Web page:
Beyond the laboratory Building a Smart Laboratory 2017

operating procedures, are more receptive to process improvement. Discovery/research laboratories however, which are less structured and are dependent on more diverse and uncontrolled processes, are less likely to benefit from formal process re-engineering. Productivity and business efficiency are

usually measured in financial terms, although this may be translated into time-savings or, in some cases, the numbers of tests, samples, experiments completed. It is necessary, therefore, to be able to quote ‘before and aſter’ figures for any deployment project. Establishing a baseline metric is an important early step in the project. Te tools can facilitate improvement

through well thought-out deployment, but also offer the capability to monitor and improve processes.

Costs/return on investment

Any organisation considering the implementation of a new informatics or automation system will want to investigate the return on investment (ROI), or cost/ benefit. Tis is usually extremely difficult, since many of the projected benefits will be based on a certain amount of speculation and faith. However, there are some important points to consider in building the cost/benefit case. Te costs associated with managing paper-based processes (e.g. notebooks, worksheets, etc.) through their full lifecycle in the lab are not always fully visible or understood. Apart from the material costs, and the

costs of the archive process, there is a hidden cost – and the time taken in writing by hand, cutting, pasting, transcribing, and generally manipulating paper, as well as approval and witnessing processes, all contribute to this hidden cost. It is normal in building the cost/ benefit equation to look at how much of a scientist’s time is spent managing the paper- based processes, and to use this as a basis for potential time-savings with an electronic solution (see Figure 6). Although the start-up costs are high for an electronic solution, the incremental cost of adding new users and increasing storage space is modest. ROI tends to focus on the short term:

how soon can one get a return on the money invested in deploying a new system? But the true value of the system may be in the long term and, therefore, far more difficult to measure as the value will be determined by behavioural changes. Tere is a growing body


of evidence being presented at conferences on electronic laboratory notebooks (ELNs) by numerous companies that have implemented them, showing that the short-term time savings associated with the electronic solution are significant. Tese organisations also list a number of other non-quantifiable, long-term

benefits such as: l Scientists spending more time in the laboratory;

l It is easier to find information in a searchable archive;

l It is easier to share information; l Increased efficiency through the elimination of paper;

l A reduced need to repeat experiments (knowingly or unknowingly);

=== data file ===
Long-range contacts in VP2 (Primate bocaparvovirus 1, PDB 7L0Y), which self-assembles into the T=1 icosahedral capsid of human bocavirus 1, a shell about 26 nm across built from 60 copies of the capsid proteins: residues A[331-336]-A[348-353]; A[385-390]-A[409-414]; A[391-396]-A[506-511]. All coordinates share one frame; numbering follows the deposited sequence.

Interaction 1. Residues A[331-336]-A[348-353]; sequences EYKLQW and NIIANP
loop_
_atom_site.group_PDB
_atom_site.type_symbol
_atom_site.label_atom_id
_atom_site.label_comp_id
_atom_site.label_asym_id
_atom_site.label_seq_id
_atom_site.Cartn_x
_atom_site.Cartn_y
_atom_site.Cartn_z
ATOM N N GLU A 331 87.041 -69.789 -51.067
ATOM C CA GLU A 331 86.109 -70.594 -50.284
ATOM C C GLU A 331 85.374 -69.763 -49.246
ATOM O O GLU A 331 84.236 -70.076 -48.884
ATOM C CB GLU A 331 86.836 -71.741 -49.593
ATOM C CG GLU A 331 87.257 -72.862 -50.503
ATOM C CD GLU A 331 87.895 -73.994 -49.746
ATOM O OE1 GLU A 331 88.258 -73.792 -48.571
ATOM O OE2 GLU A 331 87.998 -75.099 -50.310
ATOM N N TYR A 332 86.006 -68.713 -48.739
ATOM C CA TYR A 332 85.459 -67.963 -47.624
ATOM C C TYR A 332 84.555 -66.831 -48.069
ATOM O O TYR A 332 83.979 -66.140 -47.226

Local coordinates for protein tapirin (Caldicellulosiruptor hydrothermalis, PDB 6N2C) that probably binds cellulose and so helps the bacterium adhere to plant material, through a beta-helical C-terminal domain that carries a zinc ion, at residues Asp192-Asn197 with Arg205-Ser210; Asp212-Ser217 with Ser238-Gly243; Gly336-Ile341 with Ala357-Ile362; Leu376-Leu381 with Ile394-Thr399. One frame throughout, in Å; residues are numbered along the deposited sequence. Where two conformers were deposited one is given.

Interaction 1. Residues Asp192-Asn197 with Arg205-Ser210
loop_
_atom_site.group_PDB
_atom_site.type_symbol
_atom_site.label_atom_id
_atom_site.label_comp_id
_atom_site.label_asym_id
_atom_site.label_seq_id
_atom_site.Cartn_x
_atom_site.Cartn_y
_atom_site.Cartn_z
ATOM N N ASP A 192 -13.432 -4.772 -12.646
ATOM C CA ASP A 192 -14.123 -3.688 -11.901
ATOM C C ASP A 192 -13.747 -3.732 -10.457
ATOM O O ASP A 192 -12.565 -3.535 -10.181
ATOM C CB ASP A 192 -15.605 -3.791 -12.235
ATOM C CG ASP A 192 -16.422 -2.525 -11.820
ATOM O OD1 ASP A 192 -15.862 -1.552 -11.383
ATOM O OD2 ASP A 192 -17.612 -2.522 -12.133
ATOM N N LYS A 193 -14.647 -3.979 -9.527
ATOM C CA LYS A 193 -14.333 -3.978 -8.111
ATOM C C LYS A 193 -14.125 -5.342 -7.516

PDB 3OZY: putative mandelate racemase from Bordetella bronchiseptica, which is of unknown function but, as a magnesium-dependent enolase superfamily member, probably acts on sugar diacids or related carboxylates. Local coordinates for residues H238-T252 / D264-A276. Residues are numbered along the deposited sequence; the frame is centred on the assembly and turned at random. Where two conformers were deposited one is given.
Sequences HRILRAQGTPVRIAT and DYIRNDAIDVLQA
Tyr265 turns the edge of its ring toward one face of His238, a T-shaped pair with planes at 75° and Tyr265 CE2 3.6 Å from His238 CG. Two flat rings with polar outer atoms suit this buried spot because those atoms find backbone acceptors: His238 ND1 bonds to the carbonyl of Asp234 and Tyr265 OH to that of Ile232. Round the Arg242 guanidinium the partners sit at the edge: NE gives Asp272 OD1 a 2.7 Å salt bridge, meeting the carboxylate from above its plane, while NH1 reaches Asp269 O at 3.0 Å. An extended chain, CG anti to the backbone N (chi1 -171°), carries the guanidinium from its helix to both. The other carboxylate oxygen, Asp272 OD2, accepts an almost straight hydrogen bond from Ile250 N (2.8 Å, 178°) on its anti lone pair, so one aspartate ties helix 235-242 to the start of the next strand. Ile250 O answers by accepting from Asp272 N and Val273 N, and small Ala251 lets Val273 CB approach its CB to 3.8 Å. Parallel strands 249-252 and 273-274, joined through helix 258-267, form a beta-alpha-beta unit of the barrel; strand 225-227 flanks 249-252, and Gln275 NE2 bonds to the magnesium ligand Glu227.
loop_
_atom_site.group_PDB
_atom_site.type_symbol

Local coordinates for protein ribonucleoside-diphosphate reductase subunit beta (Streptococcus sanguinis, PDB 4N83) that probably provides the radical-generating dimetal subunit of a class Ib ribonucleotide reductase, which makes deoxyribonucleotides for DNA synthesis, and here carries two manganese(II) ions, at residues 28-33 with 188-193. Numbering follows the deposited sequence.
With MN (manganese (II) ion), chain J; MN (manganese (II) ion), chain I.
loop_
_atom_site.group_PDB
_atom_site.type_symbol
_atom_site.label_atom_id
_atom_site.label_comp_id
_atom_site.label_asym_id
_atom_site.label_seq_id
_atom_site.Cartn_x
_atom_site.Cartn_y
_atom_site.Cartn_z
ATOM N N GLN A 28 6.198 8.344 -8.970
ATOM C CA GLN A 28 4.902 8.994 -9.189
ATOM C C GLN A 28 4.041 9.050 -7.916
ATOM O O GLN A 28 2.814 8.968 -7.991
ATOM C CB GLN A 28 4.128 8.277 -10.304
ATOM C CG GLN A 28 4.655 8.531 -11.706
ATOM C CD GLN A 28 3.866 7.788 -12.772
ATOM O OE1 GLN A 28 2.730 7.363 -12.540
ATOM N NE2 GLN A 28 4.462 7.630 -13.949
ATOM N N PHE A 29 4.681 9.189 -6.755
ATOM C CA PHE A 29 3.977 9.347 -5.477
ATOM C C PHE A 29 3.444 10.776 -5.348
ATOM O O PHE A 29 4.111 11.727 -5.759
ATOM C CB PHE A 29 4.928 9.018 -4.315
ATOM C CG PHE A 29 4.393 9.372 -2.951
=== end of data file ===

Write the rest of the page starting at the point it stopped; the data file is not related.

l Improved data quality; l A smooth transition when people leave the company; and

l Online use in meetings. Regulatory compliance

Te early research phases in the pharmaceutical industry comprises the testing of large numbers of chemicals to see if any of them have potential as a new drug. Only the best will go on to more extensive testing. Tere has been a ‘consensus’ that regulatory work does not start until the chemical has been chosen. Ten adherence to GMP[3] (good manufacturing practice) and GLP[4] (good laboratory practice) starts, and the IT systems need to be in compliance with the local requirements for IT systems. In the US, this is 21 CFR Part 11[5] EU it is GMP Annex 11.[6]

and in the While this may be

at least partially correct, the fact is that the data, and of course the IT systems that hold the data, need to be under control for another business reason: patents.

Te answer is, of course, validation. Actually, validation of processes is nothing new; that has been a part of the GMP and GLP regimes since they were introduced. An IT system is

Fig. 6: System costs of paper notebooks and ELNs Paper Electronic Cost Elements

Media Storage

Management process Te US patent system is based on ‘First to

Invent’, and that means it must be possible to prove the date of the invention. Traditionally, this has been done using bound paper notebooks, where the entries have been dated and signed, and co-signed by a witness. Paper notebooks can be admitted as evidence if they can be demonstrated to be relevant. Electronic records are equally relevant, as the judgment is made on the evidence – not on the medium

“ROI tends to focus on the short term: how soon can one get a return on the money invested in deploying a new system? But the true value of the system may be in the long term and, therefore, far more difficult to measure as the value will be determined by behavioural changes”

that holds the evidence. One important factor is the data integrity, which must be possible to prove in court if necessary. Bound paper logbooks are still being used to a large extent, as most legal advisors don’t feel comfortable with electronic data. It may be smart to talk to patent lawyers before starting to create electronic lab data.

How can we prove that the IT system is good enough?

Number of users

System cost

Page 1  |  Page 2  |  Page 3  |  Page 4  |  Page 5  |  Page 6  |  Page 7  |  Page 8  |  Page 9  |  Page 10  |  Page 11  |  Page 12  |  Page 13  |  Page 14  |  Page 15  |  Page 16  |  Page 17  |  Page 18  |  Page 19  |  Page 20  |  Page 21  |  Page 22  |  Page 23  |  Page 24  |  Page 25  |  Page 26  |  Page 27  |  Page 28  |  Page 29  |  Page 30  |  Page 31  |  Page 32  |  Page 33  |  Page 34  |  Page 35  |  Page 36  |  Page 37  |  Page 38  |  Page 39  |  Page 40  |  Page 41  |  Page 42  |  Page 43  |  Page 44